In the Aliens franchise, Xenomorphs have an uncanny knack for going unnoticed. You'll be strolling down a sombre Weyland-Yutani corridor, not a care in the world, and somehow you'll fail to notice that your physical surroundings have started to move. With any luck, you'll have just enough time to shout, "THEY'RE COMING OUT OF THE WALLS!" before one of the spiny chaps bites a hole in your stupid careless face. Game over, man. Game over.
You could argue that Gearbox's Aliens: Colonial Marines has pulled off the exact same trick. True, we didn't exactly forget about the game; it just seemed so long since we'd heard anything that some of us thought it might be dead. Then, suddenly, the project reappears out of nowhere, bursting from the chest of E3 to take us all by surprise. We'd had hints (here and here that the game was on its way, of course, but no-one saw that Wii U announcement coming, did they?
The Wii U version wasn't on show at the Gearbox's E3 presentation room, but the game that we did see certainly provided plenty of food for thought. As an Aliens-themed FPS title Colonial Marines instantly recalls over a decade's worth of similar titles from various developers, but it's fair to say that the whiff of authenticity has never been stronger. Every sound effect - from the barking chatter of the pulse rifles to the squealing death-throes of your endless foes - seems to have been culled directly from James Cameron's 1986 epic, and there's a similar level of care on display with the game's appearance. There's something especially satisfying about the movement of the Xenomorphs themselves, crawling along the floors and walls with that hideous sense of something evil and unstoppable.
While this is a direct sequel to the events of Cameron's film, the setup in this demo feels so close to the inspiration that it may as well be an interactive retelling. So, here comes the USS Sulaco, ferrying a new bunch of grunts to the ill-fated colony on LV-426. We start with a quick glimpse of the crew in stasis, the manifest screen showing their names in cold green-on-black text; moments later, after the now-obligatory crash landing, we're among the marines themselves as they bitch and banter with each other. In contrast to the recent trend for giving FPS heroes a voice, it seems that we're playing a silent protagonist here - but there's certainly no shortage of chatter from the rest of the crew.
The E3 demo wastes no time in making direct reference to its inspiration. The marines are on the planet to investigate the events of the movie, and they soon find their way to the atmospheric processing station where things first went wrong for Hicks and co. True to form, there's just enough time for a spot of sightseeing - you can check out the tunnel that Bishop was sealed into - before our Xenomorph friends make their first appearance. The action is swift and brutal, with marines dying violently left, right and centre. It's not clear in the demo who can be saved and who is doomed to scripted death, but supposedly the game will use a mix of both. There'll always be at least one ally to hand, however, as drop in/drop out co-op play is available at all times, for a maximum of four participants. Perhaps this shouldn't be a surprise given the success of Borderlands, but it's certainly excellent news all the same.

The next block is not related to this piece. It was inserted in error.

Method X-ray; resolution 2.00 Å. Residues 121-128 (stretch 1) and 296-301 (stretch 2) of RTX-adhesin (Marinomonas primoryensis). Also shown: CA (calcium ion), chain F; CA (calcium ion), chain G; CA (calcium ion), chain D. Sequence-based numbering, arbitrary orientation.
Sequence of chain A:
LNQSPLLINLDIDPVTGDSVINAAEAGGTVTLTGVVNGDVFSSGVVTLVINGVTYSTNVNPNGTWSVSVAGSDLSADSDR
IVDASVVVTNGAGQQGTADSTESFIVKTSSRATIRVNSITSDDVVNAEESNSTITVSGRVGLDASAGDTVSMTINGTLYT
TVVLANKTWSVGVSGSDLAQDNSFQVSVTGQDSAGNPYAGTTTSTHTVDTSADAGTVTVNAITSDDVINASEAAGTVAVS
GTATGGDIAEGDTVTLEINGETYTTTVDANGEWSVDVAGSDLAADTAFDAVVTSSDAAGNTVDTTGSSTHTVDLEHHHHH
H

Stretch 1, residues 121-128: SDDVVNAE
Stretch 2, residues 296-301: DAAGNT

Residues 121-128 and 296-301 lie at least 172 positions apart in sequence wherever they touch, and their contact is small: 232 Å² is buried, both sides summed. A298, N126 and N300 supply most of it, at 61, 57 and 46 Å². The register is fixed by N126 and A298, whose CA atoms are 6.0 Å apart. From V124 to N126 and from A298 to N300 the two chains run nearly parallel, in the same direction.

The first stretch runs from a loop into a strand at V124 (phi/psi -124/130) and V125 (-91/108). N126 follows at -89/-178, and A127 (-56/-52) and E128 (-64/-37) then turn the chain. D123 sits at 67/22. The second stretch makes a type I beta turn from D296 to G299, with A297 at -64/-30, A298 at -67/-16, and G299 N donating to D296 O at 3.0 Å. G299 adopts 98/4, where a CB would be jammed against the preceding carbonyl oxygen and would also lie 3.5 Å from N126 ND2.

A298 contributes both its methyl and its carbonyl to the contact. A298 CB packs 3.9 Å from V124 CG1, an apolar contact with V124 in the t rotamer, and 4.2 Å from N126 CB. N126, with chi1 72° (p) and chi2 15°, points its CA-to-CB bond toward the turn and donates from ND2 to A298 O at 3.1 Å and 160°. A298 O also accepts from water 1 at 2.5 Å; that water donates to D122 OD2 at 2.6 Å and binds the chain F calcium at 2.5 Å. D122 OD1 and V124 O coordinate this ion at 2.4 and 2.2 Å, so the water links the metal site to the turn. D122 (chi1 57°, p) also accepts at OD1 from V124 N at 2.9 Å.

If there was one problem with Gearbox's first reveal, it was the sense it had tried to cram too much into a single 15-minute taster. Once the action kicked off there was very little in the way or respite or - more importantly - quieter moments where tension was allowed to build. Still, I guess that's to be expected for an E3 demonstration, and there was certainly a lot to like in the set-pieces we were shown. One particularly good moment found the player deploying sentry turrets at the end of a lengthy corridor, a la the Director's Cut of the film - and then desperately trying to hold back the tide of onrushing Xenos.
This last battle was lost when a creature burst through a vent next to the crucial turret, slaying the marine nearby. Gearbox says that dynamic enemy AI has been a major focus for the development team, and while it's clearly hard to gauge such things during a hands-off demo, there's obvious potential if they've taken the right cues from the likes of Dead Space. Needless to say, you've got the classic motion tracker to alert you to incoming threats, but since you can't use your weapon while you're looking at it, there's only so much help it can provide.
Only one moment in the demo threatened to spoil the fun: the revelation of a new Xenomorph type, a giant version the size of a truck that attacked by charging with its battering ram-like head. While the sequence in which it appeared was handled solidly, the whole thing felt distinctly odd and not at all in keeping with the established lore of the franchise. Indeed, it rather reminded of the toy range that came out in the early 90s, blending Giger's designs with zoo animals to create gimmicky-but-profitable oddities.
Still, there's no doubt that by the time the Queen made a quick cameo, annihilating the player at the end of the demo, Aliens: Colonial Marines had done a convincing job of winning the respect of its audience. The game looks and sounds the part, and as I've already said the attention to detail is spot on. The revelation of four-player co-op is distinctly pleasing, and given Gearbox's track record in the genre, I have faith that the gunplay will be as gratifying as it seems. It's been a while since we've had an Aliens game that's made the most of the license, but as long as this chap doesn't turn up as an unwarranted boss fight, Colonial Marines should prove to be worthy of its mantle.
Aliens: Colonial Marines is due for release on Xbox 360, PS3 and PC in spring 2012.